• 2 replies
  • Latest Post - ‏2012-10-12T18:17:12Z by Mark_Ray_AIX_Perf
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Pinned topic How could i confirm that system is either cpu or memory or I/O bound?

‏2012-08-13T08:26:39Z |
Hello all,

Form the 'vmstat' output, How could I say whether the system is CPU bound or Memory bound or I/O bound?

Any response is appreciated!

Updated on 2012-10-12T18:17:12Z at 2012-10-12T18:17:12Z by Mark_Ray_AIX_Perf
  • Steve_ATS
    43 Posts

    Re: How could i confirm that system is either cpu or memory or I/O bound?

    I would start by reviewing:

    For vmstat, memory bound means "avm" (4K units) is >= 97% of the real memory (vmstat -v) and you are physically paging (pi/po) columns.

    CPU bound means you are out of physical cpus (you need to review entitlement, entitlement consumed) and you have no idle time (there are exceptions to this generalization).

    vmstat alone is not going to tell you if you are I/O bound. Much more complicated. Training here:
  • Mark_Ray_AIX_Perf
    1 Post

    Re: How could i confirm that system is either cpu or memory or I/O bound?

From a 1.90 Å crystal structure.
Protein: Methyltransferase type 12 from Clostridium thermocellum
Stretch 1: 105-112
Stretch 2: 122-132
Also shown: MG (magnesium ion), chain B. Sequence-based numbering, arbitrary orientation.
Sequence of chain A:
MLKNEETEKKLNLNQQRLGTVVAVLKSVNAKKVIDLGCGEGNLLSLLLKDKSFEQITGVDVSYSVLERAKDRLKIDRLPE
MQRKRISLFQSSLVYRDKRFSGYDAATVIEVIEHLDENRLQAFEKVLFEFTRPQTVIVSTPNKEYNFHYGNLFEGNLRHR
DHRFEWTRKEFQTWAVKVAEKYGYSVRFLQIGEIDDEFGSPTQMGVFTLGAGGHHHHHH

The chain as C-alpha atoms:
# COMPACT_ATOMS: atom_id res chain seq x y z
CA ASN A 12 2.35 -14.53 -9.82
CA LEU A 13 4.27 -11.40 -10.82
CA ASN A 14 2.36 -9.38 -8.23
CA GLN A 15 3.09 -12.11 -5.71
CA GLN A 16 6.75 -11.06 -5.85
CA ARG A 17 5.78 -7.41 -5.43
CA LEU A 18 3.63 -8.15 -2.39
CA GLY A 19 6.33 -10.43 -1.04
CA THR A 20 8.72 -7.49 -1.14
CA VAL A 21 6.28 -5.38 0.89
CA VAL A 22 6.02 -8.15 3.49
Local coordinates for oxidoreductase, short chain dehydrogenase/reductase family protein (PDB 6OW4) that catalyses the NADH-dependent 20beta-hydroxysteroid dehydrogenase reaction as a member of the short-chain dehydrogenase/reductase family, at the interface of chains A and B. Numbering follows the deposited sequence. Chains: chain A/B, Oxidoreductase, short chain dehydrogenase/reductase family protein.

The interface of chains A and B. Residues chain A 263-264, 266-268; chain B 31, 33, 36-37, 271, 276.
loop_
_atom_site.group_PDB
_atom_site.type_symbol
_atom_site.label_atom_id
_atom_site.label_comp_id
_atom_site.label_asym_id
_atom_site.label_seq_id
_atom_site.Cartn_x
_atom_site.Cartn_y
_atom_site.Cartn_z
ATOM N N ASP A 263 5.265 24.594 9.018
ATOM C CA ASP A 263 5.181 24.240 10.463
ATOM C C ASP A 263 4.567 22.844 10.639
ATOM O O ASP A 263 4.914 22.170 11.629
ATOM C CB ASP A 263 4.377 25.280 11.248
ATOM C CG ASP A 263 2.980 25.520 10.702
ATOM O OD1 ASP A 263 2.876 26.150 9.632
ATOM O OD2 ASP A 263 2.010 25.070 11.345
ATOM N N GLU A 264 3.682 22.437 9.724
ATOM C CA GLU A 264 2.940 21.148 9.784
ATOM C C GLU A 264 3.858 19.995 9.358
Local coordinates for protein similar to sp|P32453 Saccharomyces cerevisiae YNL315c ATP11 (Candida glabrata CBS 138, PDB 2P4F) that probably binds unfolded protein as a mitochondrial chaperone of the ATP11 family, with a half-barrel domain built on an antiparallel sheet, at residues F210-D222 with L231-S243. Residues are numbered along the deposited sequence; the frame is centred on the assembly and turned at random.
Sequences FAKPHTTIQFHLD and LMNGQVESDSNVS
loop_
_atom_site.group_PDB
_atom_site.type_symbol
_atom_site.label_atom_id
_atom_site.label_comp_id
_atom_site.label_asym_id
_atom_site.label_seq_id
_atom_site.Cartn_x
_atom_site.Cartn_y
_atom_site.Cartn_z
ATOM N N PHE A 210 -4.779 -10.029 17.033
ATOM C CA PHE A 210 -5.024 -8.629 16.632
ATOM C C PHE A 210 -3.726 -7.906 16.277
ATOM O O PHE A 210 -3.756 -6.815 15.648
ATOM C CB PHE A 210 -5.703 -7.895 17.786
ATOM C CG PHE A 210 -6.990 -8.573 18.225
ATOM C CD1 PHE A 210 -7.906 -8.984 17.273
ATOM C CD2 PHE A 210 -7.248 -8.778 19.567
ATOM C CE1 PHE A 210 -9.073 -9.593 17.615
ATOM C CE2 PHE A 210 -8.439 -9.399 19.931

Use " vmstat " Here's an example:

    lparx:/>vmstat -w 2

    System configuration: lcpu=16 mem=16384MB ent=0.40

    kthr memory page faults cpu

    r b avm fre re pi po fr sr cy in sy cs us sy id wa pc ec
    1 0 2806976 14295 0 0 0 0 0 0 119 1766 1090 1 4 95 0 0.04 9.0
    1 0 2807037 14234 0 0 0 0 0 0 123 4584 1101 4 7 89 0 0.07 18.1
    1 0 2806973 14298 0 0 0 0 0 0 29 555 285 1 5 94 0 0.05 11.5
    2 0 2808770 12501 0 0 0 0 0 0 180 98918 1512 19 35 46 0 0.33 83.1

    To determine if CPUs are being pegged, look at the us, sy and wa columns under the "cpu" heading. These values are
    expressed in percentages of CPU use. Total up the three columns' values. If us+sy+wa ~= 85% or greater, you might
    consider adding CPUs or adjusting your workload.

    For Memory, just look at the fre column under the "memory" heading. fre is short for "free list" and tells you the
    number of 4K memory pages that are available in the system for work assignments. If this value drops close to zero,
    you either need to add more memory or free some up.

    For I/O: look at the wa column under the cpu heading. This stands for "wait", and tells you the amount of time CPUs
    had to hold up their activity while either disk or NFS I/O took place. The higher this number, the more time your
    system spends idle, waiting for I/O to complete. If you see a high number here, use "iostat" to determine where the
    wait is happening: on reads, writes, in queue or a combination of all three.

    Mark Ray
    System P and AIX Performance